In my testing, this Action took about 20 seconds to complete. Keep in mind that this is from an alpine base image; a larger image would significantly impact the build time. Your mileage may vary, and that may not sound like a lot - but with a running Probot App, it’d be about 3 seconds.

It’s not because Probot is better - in fact, in a lot of ways it’s less powerful. It’s just faster.

Most workflow tools need to be fast. But that’s not what Actions are for; to me, they’re for powerful, do-whatever-you-need-to-do automation tools, while Probot Apps are better suited for reacting to events and making quick, small API requests.

Probot Apps are just Express servers

GitHub Actions are ephemeral, so when their job is done they disappear. Probot on the other hand is, at its core, an Express server - so your app can build a UI for its users to interact with. GitHub Learning Lab is a great example of a Probot App that does a lot more than just reacting to events on GitHub.

When Probot is distinctly not right

Let’s look at a GitHub Action I built that is just not suited for being a Probot App.

JasonEtco/upload-to-release uploads a file to a release. It makes a large API request, and is best paired with tools that generate some kind of archive (like docker save).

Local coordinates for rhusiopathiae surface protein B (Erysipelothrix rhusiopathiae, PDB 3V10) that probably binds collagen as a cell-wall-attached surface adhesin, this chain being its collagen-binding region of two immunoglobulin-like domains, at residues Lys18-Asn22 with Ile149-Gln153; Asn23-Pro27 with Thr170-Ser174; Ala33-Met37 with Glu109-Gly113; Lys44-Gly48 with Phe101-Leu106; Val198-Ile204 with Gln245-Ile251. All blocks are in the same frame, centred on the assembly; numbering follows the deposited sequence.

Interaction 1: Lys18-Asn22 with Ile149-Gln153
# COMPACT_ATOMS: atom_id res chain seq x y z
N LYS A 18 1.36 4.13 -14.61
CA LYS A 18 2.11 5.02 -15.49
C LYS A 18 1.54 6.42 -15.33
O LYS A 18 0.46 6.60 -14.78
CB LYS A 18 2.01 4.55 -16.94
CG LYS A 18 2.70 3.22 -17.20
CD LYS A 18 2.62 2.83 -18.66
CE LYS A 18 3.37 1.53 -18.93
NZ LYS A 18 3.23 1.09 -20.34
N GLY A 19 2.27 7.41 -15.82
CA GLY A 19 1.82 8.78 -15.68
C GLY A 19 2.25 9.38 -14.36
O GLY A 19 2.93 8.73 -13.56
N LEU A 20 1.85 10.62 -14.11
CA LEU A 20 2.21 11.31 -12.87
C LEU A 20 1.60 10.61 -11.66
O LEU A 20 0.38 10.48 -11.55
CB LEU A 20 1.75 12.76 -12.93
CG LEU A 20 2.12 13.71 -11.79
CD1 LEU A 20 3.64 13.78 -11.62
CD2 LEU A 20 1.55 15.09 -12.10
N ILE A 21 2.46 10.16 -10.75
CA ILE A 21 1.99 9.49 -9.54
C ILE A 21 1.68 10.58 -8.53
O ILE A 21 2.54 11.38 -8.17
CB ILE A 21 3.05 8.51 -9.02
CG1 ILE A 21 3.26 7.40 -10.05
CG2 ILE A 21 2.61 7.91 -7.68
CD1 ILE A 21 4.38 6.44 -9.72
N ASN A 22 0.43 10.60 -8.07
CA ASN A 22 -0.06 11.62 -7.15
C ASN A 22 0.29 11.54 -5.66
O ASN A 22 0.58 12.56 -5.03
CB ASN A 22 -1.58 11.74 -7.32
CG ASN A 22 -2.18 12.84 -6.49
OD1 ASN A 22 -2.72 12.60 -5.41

To build this in a Probot App, you’d need to ensure that wherever you deploy the thing has enough resources and installed packages to build the file, then upload it. Actions let me decide whats installed by just defining dependencies in my Dockerfile, and it’s got all the juice and time it needs.

Secret keys

This has been something the Probot Community (and I) have been thinking about for a while - how do users of an automation tool pass secret keys to the tool? With GitHub Actions, its as simple as adding your key through the GitHub UI, and passing it along to your action:

action "Some action" {
  uses = "actions/npm@master"
  secrets = [ "NPM_TOKEN" ]
}

This enables your automation tools to talk to third-party services without needing to store users’ credentials. Pretty rad ⚡

Run Probot Apps… in GitHub Actions

Well, you can use Probot Apps in GitHub Actions. It’s just… weird. The best part of Probot, in my opinion, is its EventEmitter-like API:

app.on('event', handler)

With GitHub Actions, you define your event and point it the “handler” or Action in the workflow file:

workflow "My Workflow" {
  on = "event"
  resolves = ["Some action"]
}

action "Some action" {
  uses = "actions/npm@master"
}

You can run Probot Apps in Actions, but it means duplicating the defined event in the workflow and in the Probot App. You’ll still have the benefit of writing your Action in Node.js, all the patterns of a regular Probot App, and free deployment through Actions - but it’s like putting a spoiler on a bus, it’ll still be slower than a racecar 🏎️

So… what should you use?

Here’s a table to give you a place to start, but it aaaaaalways depends:

Probot GitHub Actions
Making a few API calls Running command line tools
Love Node.js and JavaScript Allergic to JavaScript
You can deploy a Node.js app GitHub take the wheel
Needs to be fast Time is but a construct of your imagination
Acts entirely through the GitHub API Needs your repo’s codebase
Needs a UI Requires the user’s credentials
Needs persistence -

Discuss on TwitterEdit on GitHubRSS Feed

Hope you enjoyed the read! 📝